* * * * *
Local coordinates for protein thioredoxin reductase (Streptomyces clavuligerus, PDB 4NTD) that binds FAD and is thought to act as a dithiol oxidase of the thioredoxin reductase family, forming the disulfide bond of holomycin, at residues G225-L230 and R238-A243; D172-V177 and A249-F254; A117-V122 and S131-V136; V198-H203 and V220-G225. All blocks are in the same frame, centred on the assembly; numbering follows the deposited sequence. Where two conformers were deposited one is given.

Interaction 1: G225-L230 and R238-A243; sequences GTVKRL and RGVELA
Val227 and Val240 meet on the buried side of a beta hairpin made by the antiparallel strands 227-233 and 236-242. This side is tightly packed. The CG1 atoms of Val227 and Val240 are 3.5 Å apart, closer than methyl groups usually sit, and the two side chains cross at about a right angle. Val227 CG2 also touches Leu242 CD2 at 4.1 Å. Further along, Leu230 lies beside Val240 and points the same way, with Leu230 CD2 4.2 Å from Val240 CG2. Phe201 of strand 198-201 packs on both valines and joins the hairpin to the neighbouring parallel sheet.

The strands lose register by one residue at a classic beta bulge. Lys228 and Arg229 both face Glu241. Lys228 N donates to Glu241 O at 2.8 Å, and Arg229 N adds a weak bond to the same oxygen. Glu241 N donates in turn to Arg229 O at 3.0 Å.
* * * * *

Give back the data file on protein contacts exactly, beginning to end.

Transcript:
Local coordinates for protein thioredoxin reductase (Streptomyces clavuligerus, PDB 4NTD) that binds FAD and is thought to act as a dithiol oxidase of the thioredoxin reductase family, forming the disulfide bond of holomycin, at residues G225-L230 and R238-A243; D172-V177 and A249-F254; A117-V122 and S131-V136; V198-H203 and V220-G225. All blocks are in the same frame, centred on the assembly; numbering follows the deposited sequence. Where two conformers were deposited one is given.

Interaction 1: G225-L230 and R238-A243; sequences GTVKRL and RGVELA
Val227 and Val240 meet on the buried side of a beta hairpin made by the antiparallel strands 227-233 and 236-242. This side is tightly packed. The CG1 atoms of Val227 and Val240 are 3.5 Å apart, closer than methyl groups usually sit, and the two side chains cross at about a right angle. Val227 CG2 also touches Leu242 CD2 at 4.1 Å. Further along, Leu230 lies beside Val240 and points the same way, with Leu230 CD2 4.2 Å from Val240 CG2. Phe201 of strand 198-201 packs on both valines and joins the hairpin to the neighbouring parallel sheet.

The strands lose register by one residue at a classic beta bulge. Lys228 and Arg229 both face Glu241. Lys228 N donates to Glu241 O at 2.8 Å, and Arg229 N adds a weak bond to the same oxygen. Glu241 N donates in turn to Arg229 O at 3.0 Å.